In multiple studies performed in rodents and non-rodents, subchronic and chronic toxicity tests of difluprednate showed systemic effects such as suppression of body weight gain; a decrease in lymphocyte count; atrophy of the lymphatic glands and adrenal gland; and for local effects, thinning of the skin; all of which were due to the pharmacologic action of the molecule and are well known glucocorticosteroid effects. Most, if not all of these effects were reversible after drug withdrawal. The NOEL for the subchronic and chronic toxicity tests were consistent between species and ranged from 1-1.25 mcg/kg/day.


Ocular Surgery

Clinical efficacy was evaluated in 2 randomized, double-masked, placebo-controlled trials in which subjects with an anterior chamber cell grade ≥ "2" (a cell count of 11 or higher) after cataract surgery were assigned to DUREZOL or placebo (vehicle) following surgery. One drop of DUREZOL or vehicle was self instilled either 2 times per day or 4 times per day for 14 days, beginning the day after surgery. The presence of complete clearing (a cell count of 0) was assessed 8 and 15 days post-surgery using a slit lamp binocular microscope. In the intent-to-treat analyses of both studies, a significant benefit was seen in the 4 times per day DUREZOL-treated group in ocular inflammation and reduction of pain when compared with placebo. The consolidated clinical trial results are provided below.

Ocular Inflammation and Pain Endpoints (Studies Pooled)
4 times per day 
N = 107
N = 220
Day 8 15 8 15
Anterior Chamber cell clearing (% subjects) 24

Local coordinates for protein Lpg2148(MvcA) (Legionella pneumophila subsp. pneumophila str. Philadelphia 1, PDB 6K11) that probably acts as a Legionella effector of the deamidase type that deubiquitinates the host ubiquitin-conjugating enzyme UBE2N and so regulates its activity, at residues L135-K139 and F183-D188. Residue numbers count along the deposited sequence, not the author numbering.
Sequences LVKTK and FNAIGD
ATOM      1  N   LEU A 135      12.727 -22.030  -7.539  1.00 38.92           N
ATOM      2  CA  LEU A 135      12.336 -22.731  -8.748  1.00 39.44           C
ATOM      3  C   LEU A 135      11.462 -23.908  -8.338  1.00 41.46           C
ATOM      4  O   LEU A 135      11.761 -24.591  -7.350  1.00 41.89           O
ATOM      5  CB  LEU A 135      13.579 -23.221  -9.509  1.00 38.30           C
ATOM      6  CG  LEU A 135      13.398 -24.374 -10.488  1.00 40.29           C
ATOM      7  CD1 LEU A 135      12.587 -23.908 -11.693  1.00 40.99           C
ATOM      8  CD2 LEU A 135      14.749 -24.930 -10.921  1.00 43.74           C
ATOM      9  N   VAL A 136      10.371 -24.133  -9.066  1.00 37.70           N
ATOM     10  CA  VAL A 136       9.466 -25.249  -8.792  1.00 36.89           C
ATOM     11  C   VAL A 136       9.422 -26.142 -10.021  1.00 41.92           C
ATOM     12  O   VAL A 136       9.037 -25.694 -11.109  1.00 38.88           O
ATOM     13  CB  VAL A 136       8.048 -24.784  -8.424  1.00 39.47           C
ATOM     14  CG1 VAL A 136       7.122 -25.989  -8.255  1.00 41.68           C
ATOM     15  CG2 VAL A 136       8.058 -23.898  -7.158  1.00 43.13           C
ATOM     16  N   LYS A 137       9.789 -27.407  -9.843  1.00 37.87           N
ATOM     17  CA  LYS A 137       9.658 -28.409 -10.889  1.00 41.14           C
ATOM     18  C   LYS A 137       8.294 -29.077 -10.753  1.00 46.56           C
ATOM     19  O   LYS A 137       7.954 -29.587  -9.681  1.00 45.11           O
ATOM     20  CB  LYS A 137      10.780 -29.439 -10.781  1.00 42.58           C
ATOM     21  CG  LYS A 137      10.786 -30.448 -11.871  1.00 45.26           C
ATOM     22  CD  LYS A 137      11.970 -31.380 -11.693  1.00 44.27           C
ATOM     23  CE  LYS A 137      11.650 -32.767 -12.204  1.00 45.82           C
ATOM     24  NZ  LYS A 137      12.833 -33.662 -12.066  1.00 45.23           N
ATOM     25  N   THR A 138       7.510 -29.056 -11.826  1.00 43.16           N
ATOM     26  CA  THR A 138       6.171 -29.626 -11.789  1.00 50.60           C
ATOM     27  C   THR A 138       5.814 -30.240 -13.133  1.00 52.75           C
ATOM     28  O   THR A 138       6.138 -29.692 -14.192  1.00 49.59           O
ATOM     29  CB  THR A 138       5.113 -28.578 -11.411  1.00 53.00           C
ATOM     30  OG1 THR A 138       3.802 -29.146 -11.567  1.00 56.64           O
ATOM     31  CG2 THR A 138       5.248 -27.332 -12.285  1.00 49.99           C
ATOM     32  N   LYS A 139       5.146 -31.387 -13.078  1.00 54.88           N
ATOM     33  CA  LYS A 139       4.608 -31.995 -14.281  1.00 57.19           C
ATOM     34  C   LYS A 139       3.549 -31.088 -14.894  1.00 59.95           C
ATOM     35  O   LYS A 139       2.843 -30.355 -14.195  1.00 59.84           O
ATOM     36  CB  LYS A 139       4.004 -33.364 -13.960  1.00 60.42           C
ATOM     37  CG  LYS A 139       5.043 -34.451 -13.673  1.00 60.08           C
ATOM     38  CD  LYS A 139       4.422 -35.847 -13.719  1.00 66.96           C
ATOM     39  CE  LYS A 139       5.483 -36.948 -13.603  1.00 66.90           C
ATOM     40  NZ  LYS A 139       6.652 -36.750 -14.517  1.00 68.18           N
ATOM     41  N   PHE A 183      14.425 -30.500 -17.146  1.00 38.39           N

(22%) 1
Pain free (% subjects) 62

1 Statistically significantly better than vehicle, P<0.01

Endogenous Anterior Uveitis

Clinical efficacy was evaluated in two randomized, double masked active controlled trials in which patients who presented with endogenous anterior uveitis were treated with either DUREZOL 4 times daily or prednisolone acetate ophthalmic suspension, 1%, 8 times daily for 14 days.  Both studies demonstrated that DUREZOL was equally effective as prednisolone acetate ophthalmic suspension, 1% in treating subjects with endogenous anterior uveitis. 

Mean Change from Baseline in Anterior Chamber Cell Grade 1
Study 1
time point
Prednisolone Acetate
Difference 2
(95% CI)
Baseline 2.6 2.5  0.0  (-0.22, 0.28) 
Day 3 -1.0 -1.0 -0.1  (-0.35, 0.25)
Day 7 -1.6 -1.5 -0.0  (-0.31, 0.25)
Day 14 -2.0 -1.8 -0.2  (-0.46, 0.10)
Day 21 -2.2 -1.9 -0.3  (-0.53, 0.01)
Day 28 -2.2 -2.1 -0.1  (-0.37, 0.18)
Day 35 -2.1 -2.0 -0.1  (-0.39, 0.20)
Day 42 -2.1 -2.1  0.0  (-0.27, 0.34)
Study 2
time point
Prednisolone Acetate
(95% Cl)
Baseline 2.4 2.4 0.0  (-0.21, 0.29)
Day 3 -0.9 -0.9 -0.0  (-0.34, 0.25)
Day 7 -1.7 -1.6 -0.1  (-0.35, 0.21)
Day 14 -1.9 -1.8 -0.1  (-0.34, 0.20)
Day 21 -2.0 -2.0 0.0  (-0.25, 0.28)
Day 28 -2.0 -2.0 0.0  (-0.21, 0.26)
Day 35 -2.1 -2.0 -0.1  (-0.32, 0.16)
Day 42 -2.0 -1.9 -0.1  (-0.36, 0.24)

1 with 5 grades: 0 = 0 cells; 1 = 1 to 10 cells; 2 = 11 to 20 cells; 3 = 21 to 50 cells; and 4 = >50 cells
2 adjusted for baseline AC cell grade and study center and based on ITT dataset with LOCF for missing data